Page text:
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CABI Book Chapter

Responsible marine aquaculture.

Book cover for Responsible marine aquaculture.

Description

This book contains 17 chapters. Topics covered are: management of marine aquaculture: the sustainability challenge; marine mammals and aquaculture: conflicts and potential resolutions; recreational fishing and aquaculture: throwing a line into the pond; aquaculture: opportunity of threat to traditional capture fishermen; advances in marine stock enhancement: shifting emphasis to theory and account...

Metrics

Chapter 3 (Page no: 61)

Recreational fishing and aquaculture: throwing a line into the pond.

Mariculture is increasing as traditional commercial fisheries production declines. World aquaculture production (freshwater and marine) has doubled since 1984 and reached a record 20 900 000 tonnes in 1995. Total worth exceeded $36 billion worldwide. In the US production annually exceeds 400 000 tonnes and a value of $729 million. Recreational fishing in the US is big business as well, with 35.3 million participants and an economic impact of $37.7 billion. Both are industries that make valuable contributions to the US economy. They are especially important to regional economics where they are often concentrated because of favourable conditions. Another factor in common to both industries is their respective growth potential in marine waters. The fastest-growing segment of the Texas recreational fishery, the second largest in the US, is saltwater fishing. This segment of angling in Texas has seen at least 15% growth over the last 15 years during a period in which total angling participation (as measured by licence sales) has declined over 20%. An expansion of shrimp farms to 1625 acres (660 ha) along the coastal margins of Texas through the 1980s and early 1990s and growing interest in caged aquaculture of estuarine and marine fishes are examples of increased marine focus in that industry. Marine aquaculture enterprises, such as shrimp farms, mollusc culture and netpen systems for raising salmon, have generated environmental impacts that are of increasing concern to recreational fishing interests. The perceived impacts of mariculture on recreational fishing, the reasons why these perceptions lead to conflicts, and the existing avenues that mitigate or resolve such conflicts before they become confrontations, are explored.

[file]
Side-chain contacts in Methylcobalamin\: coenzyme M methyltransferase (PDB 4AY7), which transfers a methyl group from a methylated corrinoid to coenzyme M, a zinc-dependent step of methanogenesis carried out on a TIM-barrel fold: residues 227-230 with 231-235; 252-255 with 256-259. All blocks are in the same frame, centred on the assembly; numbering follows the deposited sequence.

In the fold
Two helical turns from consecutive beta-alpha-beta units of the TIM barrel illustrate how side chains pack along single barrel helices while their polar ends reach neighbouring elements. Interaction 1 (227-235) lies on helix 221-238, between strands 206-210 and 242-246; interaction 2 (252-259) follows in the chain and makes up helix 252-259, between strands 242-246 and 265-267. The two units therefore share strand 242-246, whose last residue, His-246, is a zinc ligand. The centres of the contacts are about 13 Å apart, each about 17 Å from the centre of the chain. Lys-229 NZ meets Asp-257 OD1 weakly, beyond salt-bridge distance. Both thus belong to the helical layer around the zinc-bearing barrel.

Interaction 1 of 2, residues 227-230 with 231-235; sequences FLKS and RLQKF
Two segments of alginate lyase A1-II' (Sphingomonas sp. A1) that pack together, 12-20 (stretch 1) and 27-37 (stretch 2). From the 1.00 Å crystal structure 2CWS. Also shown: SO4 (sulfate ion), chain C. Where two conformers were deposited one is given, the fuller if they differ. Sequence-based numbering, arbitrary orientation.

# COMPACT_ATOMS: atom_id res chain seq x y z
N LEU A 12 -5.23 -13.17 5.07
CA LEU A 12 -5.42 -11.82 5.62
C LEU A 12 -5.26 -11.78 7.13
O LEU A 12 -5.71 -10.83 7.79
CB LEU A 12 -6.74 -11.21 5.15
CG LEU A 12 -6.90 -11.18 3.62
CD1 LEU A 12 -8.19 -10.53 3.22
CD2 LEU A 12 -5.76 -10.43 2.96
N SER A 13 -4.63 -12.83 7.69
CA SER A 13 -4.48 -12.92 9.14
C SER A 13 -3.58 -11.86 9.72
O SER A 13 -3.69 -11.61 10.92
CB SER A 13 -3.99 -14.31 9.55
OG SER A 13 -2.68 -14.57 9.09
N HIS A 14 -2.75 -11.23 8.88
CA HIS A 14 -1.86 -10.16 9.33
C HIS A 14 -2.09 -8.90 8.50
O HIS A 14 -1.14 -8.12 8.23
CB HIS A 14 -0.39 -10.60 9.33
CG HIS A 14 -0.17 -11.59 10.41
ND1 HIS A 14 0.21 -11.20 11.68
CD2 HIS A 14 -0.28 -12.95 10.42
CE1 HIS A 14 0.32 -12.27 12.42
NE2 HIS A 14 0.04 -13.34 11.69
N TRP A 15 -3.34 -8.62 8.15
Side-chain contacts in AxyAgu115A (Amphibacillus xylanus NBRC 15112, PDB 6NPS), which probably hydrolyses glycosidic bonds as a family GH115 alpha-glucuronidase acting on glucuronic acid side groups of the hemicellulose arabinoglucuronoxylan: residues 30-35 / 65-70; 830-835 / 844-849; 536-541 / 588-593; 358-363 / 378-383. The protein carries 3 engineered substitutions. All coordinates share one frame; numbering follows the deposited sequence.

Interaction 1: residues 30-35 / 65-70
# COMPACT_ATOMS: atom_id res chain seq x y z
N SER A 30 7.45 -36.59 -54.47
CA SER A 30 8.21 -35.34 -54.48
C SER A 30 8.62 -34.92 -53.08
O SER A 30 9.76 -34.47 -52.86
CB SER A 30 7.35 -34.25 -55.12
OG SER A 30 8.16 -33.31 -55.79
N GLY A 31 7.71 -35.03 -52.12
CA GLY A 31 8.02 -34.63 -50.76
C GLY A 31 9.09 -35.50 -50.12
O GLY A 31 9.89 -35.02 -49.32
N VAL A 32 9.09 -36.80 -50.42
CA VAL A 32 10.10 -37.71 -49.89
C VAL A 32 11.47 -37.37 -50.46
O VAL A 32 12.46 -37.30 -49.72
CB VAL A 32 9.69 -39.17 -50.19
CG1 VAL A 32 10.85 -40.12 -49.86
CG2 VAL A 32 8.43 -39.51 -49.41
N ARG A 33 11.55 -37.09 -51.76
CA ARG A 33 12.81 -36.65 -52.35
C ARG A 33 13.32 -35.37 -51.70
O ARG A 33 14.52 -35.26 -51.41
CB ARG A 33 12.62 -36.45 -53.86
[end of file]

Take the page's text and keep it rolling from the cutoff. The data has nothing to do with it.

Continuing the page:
Other chapters from this book

Chapter: 1 (Page no: 21) Management of marine aquaculture: the sustainability challenge. Author(s): DeVoe, M. R. Hodges, C. E.
Chapter: 2 (Page no: 45) Marine mammals and aquaculture: conflicts and potential resolutions. Author(s): Würsig, B. Gailey, G. A.
Chapter: 4 (Page no: 71) Aquaculture: opportunity or threat to traditional capture fishermen? Author(s): Barnaby, R. Adams, S.
Chapter: 5 (Page no: 79) Advances in marine stock enhancement: shifting emphasis to theory and accountability. Author(s): Leber, K. M.
Chapter: 6 (Page no: 91) Aquatic polyculture and balanced ecosystem management: new paradigms for seafood production. Author(s): McVey, J. P. Stickney, R. R. Yarish, C. Chopin, T.
Chapter: 7 (Page no: 105) The role of marine aquaculture facilities as habitats and ecosystems. Author(s): Costa-Pierce, B. A. Bridger, C. J.
Chapter: 8 (Page no: 145) Mangroves and coastal aquaculture. Author(s): Boyd, C. E.
Chapter: 9 (Page no: 159) Environmental effects associated with marine netpen waste with emphasis on salmon farming in the pacific northwest. Author(s): Brooks, K. M. Mahnken, C. Nash, C.
Chapter: 10 (Page no: 205) Issues associated with non-indigenous species in marine aquaculture. Author(s): Stickney, R. R.
Chapter: 11 (Page no: 221) Genetic changes in marine aquaculture species and the potential for impacts on natural populations. Author(s): Hershberger, W. K.
Chapter: 12 (Page no: 233) What role does genetics play in responsible aquaculture? Author(s): Lester, L. J.
Chapter: 13 (Page no: 263) Understanding the interaction of extractive and fed aquaculture using ecosystem modelling. Author(s): Rawson, M. V., Jr. Chen, C. S. Ji, R. B. Zhu MingYuan Wang DaoRu Wang Lu Yarish, c. Sullivan, J. B. Chopin, T. Carmona, R.
Chapter: 14 (Page no: 297) Shrimp farm effluents. Author(s): Treece, G. D.
Chapter: 15 (Page no: 311) Fish meal: historical uses, production trends and future outlook for sustainable supplies. Author(s): Hardy, R. W. Tacon, A. G. J.
Chapter: 16 (Page no: 327) The use of wild-caught juveniles in coastal aquaculture and its application to coral reef fishes. Author(s): Hair, C. Bell, J. Doherty, P.
Chapter: 17 (Page no: 355) Contending with criticism: sensible responses in an age of advocacy. Author(s): Tiersch, T. R. Hargreaves, J. A.

Chapter details

  • Author Affiliation
  • Resource Protection Division, Texas Parks and Wildlife Department, 4200 Smith School Road, Austin, TX 78744, USA.
  • Year of Publication
  • 2002
  • ISBN
  • 9780851996042
  • Record Number
  • 20023099968